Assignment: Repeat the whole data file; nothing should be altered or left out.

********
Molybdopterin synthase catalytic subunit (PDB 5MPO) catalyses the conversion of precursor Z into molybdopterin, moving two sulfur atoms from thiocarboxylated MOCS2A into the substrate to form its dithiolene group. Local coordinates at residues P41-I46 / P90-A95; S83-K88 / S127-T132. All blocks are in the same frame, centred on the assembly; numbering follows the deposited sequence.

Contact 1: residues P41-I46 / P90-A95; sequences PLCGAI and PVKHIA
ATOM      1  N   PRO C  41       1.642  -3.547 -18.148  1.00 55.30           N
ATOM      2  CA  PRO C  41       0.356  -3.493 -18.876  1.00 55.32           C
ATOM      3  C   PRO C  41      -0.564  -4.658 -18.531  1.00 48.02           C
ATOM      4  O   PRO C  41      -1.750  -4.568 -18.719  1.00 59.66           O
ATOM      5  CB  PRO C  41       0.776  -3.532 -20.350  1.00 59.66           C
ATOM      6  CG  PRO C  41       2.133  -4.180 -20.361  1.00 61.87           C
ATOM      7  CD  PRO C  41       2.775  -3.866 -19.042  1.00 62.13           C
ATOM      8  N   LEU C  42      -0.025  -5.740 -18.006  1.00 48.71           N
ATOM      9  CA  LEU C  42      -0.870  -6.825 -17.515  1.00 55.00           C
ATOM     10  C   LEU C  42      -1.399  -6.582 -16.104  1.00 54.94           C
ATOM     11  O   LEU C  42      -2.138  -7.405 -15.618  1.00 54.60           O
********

Molybdopterin synthase catalytic subunit (PDB 5MPO) catalyses the conversion of precursor Z into molybdopterin, moving two sulfur atoms from thiocarboxylated MOCS2A into the substrate to form its dithiolene group. Local coordinates at residues P41-I46 / P90-A95; S83-K88 / S127-T132. All blocks are in the same frame, centred on the assembly; numbering follows the deposited sequence.

Contact 1: residues P41-I46 / P90-A95; sequences PLCGAI and PVKHIA
ATOM      1  N   PRO C  41       1.642  -3.547 -18.148  1.00 55.30           N
ATOM      2  CA  PRO C  41       0.356  -3.493 -18.876  1.00 55.32           C
ATOM      3  C   PRO C  41      -0.564  -4.658 -18.531  1.00 48.02           C
ATOM      4  O   PRO C  41      -1.750  -4.568 -18.719  1.00 59.66           O
ATOM      5  CB  PRO C  41       0.776  -3.532 -20.350  1.00 59.66           C
ATOM      6  CG  PRO C  41       2.133  -4.180 -20.361  1.00 61.87           C
ATOM      7  CD  PRO C  41       2.775  -3.866 -19.042  1.00 62.13           C
ATOM      8  N   LEU C  42      -0.025  -5.740 -18.006  1.00 48.71           N
ATOM      9  CA  LEU C  42      -0.870  -6.825 -17.515  1.00 55.00           C
ATOM     10  C   LEU C  42      -1.399  -6.582 -16.104  1.00 54.94           C
ATOM     11  O   LEU C  42      -2.138  -7.405 -15.618  1.00 54.60           O